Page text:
Can Disinfectants be Hazardous?

By January 20, 2021 Safety

Disinfectants are undoubtedly playing a large role in our fight against COVID-19, but can too much of a good thing be bad? Is it hazardous? While the typical disinfectant purchased at any grocery store is relatively safe (if used in accordance to its directions), we always recommend individuals take the time and read the manufacturer’s safety data sheet (SDS). SDS can be found on the manufacturer’s websites. Lately, there seems to be a spike in calls to the poison control center due to ingestion or exposure. This usually happens when a homemade disinfectant containing bleach is used in the home or in the workplace. One case involved a person utilizing a homemade mixture of warm water, 10% bleach, and vinegar on their fruits and vegetables to wash them. The mixture would definitely kill any possible viruses, but the combination of bleach and vinegar produces toxic chlorine gas. With the lack of proper ventilation in place, this person was sent on a trip to the Emergency Room. 

This individual was correct in washing their fruits and vegetables before consumption, they just didn’t wash it accordingly. I have noticed while shopping at the local grocery stores that many employees liberally spray what looks like disinfectant on every possible surface in which the produce comes into contact with. Ensure you rinse your food with water.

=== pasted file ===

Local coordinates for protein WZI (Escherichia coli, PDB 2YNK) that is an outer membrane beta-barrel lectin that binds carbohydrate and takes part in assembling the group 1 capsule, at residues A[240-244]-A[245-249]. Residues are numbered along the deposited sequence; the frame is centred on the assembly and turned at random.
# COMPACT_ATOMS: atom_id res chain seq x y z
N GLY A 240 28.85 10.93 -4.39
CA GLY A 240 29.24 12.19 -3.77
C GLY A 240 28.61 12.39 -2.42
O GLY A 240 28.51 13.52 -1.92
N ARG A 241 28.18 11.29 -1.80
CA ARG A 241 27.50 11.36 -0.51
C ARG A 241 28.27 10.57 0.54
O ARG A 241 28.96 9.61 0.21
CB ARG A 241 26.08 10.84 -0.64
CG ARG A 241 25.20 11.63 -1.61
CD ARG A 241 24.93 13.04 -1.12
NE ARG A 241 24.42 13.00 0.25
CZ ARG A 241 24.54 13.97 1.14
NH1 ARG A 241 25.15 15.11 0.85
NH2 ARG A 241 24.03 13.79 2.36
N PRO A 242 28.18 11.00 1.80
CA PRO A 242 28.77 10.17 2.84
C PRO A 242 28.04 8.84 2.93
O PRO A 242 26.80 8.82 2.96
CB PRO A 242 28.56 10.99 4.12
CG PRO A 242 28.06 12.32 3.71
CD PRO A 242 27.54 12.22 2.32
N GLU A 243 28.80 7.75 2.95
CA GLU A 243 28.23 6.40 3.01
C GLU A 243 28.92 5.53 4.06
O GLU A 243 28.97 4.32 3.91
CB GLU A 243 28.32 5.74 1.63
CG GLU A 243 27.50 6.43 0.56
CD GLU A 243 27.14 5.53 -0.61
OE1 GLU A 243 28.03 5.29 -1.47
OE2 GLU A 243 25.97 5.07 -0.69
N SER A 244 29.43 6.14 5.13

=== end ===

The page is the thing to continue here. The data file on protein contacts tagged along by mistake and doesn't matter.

For more information on the World Health Organization’s guideline for food safety, click here.

Need help creating a SDS? ICC can help. Contact us to learn about our SDS Services.

Elton Woodfine

Elton Woodfine

Elton Woodfine CD (Canadian Decoration) served 22 years as a member of the Canadian Forces. Initially as an Infantry section Commander in the Princess Patricia Canadian Lite Infantry (PPCLI), he served on two peace keeping missions in the former Yugoslavia, and one combat tour in Afghanistan where his unit was awarded the Governor General Unit Citation for actions in combat. He then continued to serve as a member of the Royal Canadian Air Force as a firefighter, where he completed a diploma in Fire Science/ Fire-fighting from Memorial University and Occupational Health and Safety diploma from the University of New Brunswick. Lastly, in his career with the Canadian Forces, he served as a member of the Joint Incident Response Unit (CJIRU) as a Chemical, Biological, Radiological and Nuclear Operator (CBRN Op), part of the Canadian Special Operation Command (CANSOFCOM). Upon his retirement from the Canadian Forces, he took a position as a Life Cycle Management of hazardous materials instructor for the logistical branch of the Department of National Defense and is knowledgeable in NFCC, CEPA 1999, IMHWR, TDGR, ICAO, IATA, IMDG, GHS and OH&S federal regulations.